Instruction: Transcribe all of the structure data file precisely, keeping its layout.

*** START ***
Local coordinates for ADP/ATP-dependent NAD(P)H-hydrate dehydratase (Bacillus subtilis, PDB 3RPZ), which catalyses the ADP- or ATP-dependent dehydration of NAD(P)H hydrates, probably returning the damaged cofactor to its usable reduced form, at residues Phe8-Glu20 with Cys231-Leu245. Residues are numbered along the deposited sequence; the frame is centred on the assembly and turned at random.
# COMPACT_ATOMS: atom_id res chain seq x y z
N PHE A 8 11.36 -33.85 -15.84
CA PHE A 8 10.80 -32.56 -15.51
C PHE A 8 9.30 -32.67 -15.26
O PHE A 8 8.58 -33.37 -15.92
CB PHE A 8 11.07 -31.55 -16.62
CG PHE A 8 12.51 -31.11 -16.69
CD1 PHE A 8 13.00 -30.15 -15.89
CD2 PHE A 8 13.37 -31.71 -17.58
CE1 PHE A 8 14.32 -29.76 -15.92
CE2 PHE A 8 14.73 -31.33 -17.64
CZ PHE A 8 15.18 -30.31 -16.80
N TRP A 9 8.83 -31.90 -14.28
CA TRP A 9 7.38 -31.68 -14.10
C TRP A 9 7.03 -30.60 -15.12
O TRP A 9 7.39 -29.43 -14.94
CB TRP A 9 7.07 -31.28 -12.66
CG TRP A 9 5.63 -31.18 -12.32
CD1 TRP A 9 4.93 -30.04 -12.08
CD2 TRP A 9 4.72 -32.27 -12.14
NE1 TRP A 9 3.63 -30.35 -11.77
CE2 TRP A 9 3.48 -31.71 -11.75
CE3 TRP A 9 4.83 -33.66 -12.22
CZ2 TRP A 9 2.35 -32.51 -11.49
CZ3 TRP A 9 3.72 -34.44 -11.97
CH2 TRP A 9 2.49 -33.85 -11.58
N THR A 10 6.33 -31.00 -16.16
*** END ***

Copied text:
Local coordinates for ADP/ATP-dependent NAD(P)H-hydrate dehydratase (Bacillus subtilis, PDB 3RPZ), which catalyses the ADP- or ATP-dependent dehydration of NAD(P)H hydrates, probably returning the damaged cofactor to its usable reduced form, at residues Phe8-Glu20 with Cys231-Leu245. Residues are numbered along the deposited sequence; the frame is centred on the assembly and turned at random.
# COMPACT_ATOMS: atom_id res chain seq x y z
N PHE A 8 11.36 -33.85 -15.84
CA PHE A 8 10.80 -32.56 -15.51
C PHE A 8 9.30 -32.67 -15.26
O PHE A 8 8.58 -33.37 -15.92
CB PHE A 8 11.07 -31.55 -16.62
CG PHE A 8 12.51 -31.11 -16.69
CD1 PHE A 8 13.00 -30.15 -15.89
CD2 PHE A 8 13.37 -31.71 -17.58
CE1 PHE A 8 14.32 -29.76 -15.92
CE2 PHE A 8 14.73 -31.33 -17.64
CZ PHE A 8 15.18 -30.31 -16.80
N TRP A 9 8.83 -31.90 -14.28
CA TRP A 9 7.38 -31.68 -14.10
C TRP A 9 7.03 -30.60 -15.12
O TRP A 9 7.39 -29.43 -14.94
CB TRP A 9 7.07 -31.28 -12.66
CG TRP A 9 5.63 -31.18 -12.32
CD1 TRP A 9 4.93 -30.04 -12.08
CD2 TRP A 9 4.72 -32.27 -12.14
NE1 TRP A 9 3.63 -30.35 -11.77
CE2 TRP A 9 3.48 -31.71 -11.75
CE3 TRP A 9 4.83 -33.66 -12.22
CZ2 TRP A 9 2.35 -32.51 -11.49
CZ3 TRP A 9 3.72 -34.44 -11.97
CH2 TRP A 9 2.49 -33.85 -11.58
N THR A 10 6.33 -31.00 -16.16